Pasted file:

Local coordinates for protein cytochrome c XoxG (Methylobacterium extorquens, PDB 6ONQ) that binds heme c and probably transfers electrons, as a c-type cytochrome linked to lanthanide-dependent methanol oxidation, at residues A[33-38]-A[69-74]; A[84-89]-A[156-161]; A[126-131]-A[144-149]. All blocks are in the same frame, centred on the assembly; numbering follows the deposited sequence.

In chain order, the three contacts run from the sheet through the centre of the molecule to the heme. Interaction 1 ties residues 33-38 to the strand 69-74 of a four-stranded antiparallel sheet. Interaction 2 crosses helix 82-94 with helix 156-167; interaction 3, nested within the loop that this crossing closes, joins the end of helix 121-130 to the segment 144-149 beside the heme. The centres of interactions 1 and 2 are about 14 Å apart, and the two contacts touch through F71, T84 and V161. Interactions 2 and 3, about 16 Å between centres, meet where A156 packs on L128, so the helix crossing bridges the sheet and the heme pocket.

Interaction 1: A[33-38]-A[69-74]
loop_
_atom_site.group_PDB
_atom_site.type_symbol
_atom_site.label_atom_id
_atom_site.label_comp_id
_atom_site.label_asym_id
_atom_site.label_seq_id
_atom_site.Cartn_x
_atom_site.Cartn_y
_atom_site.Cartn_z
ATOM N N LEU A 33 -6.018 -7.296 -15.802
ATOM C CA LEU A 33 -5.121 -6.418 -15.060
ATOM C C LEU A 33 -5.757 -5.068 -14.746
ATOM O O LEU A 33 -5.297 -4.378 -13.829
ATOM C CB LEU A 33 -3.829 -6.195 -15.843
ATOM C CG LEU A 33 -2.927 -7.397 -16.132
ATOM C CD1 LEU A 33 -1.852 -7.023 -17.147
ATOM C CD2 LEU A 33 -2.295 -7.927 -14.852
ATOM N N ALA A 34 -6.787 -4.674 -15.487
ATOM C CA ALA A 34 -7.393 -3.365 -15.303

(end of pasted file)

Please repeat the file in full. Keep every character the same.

Local coordinates for protein cytochrome c XoxG (Methylobacterium extorquens, PDB 6ONQ) that binds heme c and probably transfers electrons, as a c-type cytochrome linked to lanthanide-dependent methanol oxidation, at residues A[33-38]-A[69-74]; A[84-89]-A[156-161]; A[126-131]-A[144-149]. All blocks are in the same frame, centred on the assembly; numbering follows the deposited sequence.

In chain order, the three contacts run from the sheet through the centre of the molecule to the heme. Interaction 1 ties residues 33-38 to the strand 69-74 of a four-stranded antiparallel sheet. Interaction 2 crosses helix 82-94 with helix 156-167; interaction 3, nested within the loop that this crossing closes, joins the end of helix 121-130 to the segment 144-149 beside the heme. The centres of interactions 1 and 2 are about 14 Å apart, and the two contacts touch through F71, T84 and V161. Interactions 2 and 3, about 16 Å between centres, meet where A156 packs on L128, so the helix crossing bridges the sheet and the heme pocket.

Interaction 1: A[33-38]-A[69-74]
loop_
_atom_site.group_PDB
_atom_site.type_symbol
_atom_site.label_atom_id
_atom_site.label_comp_id
_atom_site.label_asym_id
_atom_site.label_seq_id
_atom_site.Cartn_x
_atom_site.Cartn_y
_atom_site.Cartn_z
ATOM N N LEU A 33 -6.018 -7.296 -15.802
ATOM C CA LEU A 33 -5.121 -6.418 -15.060
ATOM C C LEU A 33 -5.757 -5.068 -14.746
ATOM O O LEU A 33 -5.297 -4.378 -13.829
ATOM C CB LEU A 33 -3.829 -6.195 -15.843
ATOM C CG LEU A 33 -2.927 -7.397 -16.132
ATOM C CD1 LEU A 33 -1.852 -7.023 -17.147
ATOM C CD2 LEU A 33 -2.295 -7.927 -14.852
ATOM N N ALA A 34 -6.787 -4.674 -15.487
ATOM C CA ALA A 34 -7.393 -3.365 -15.303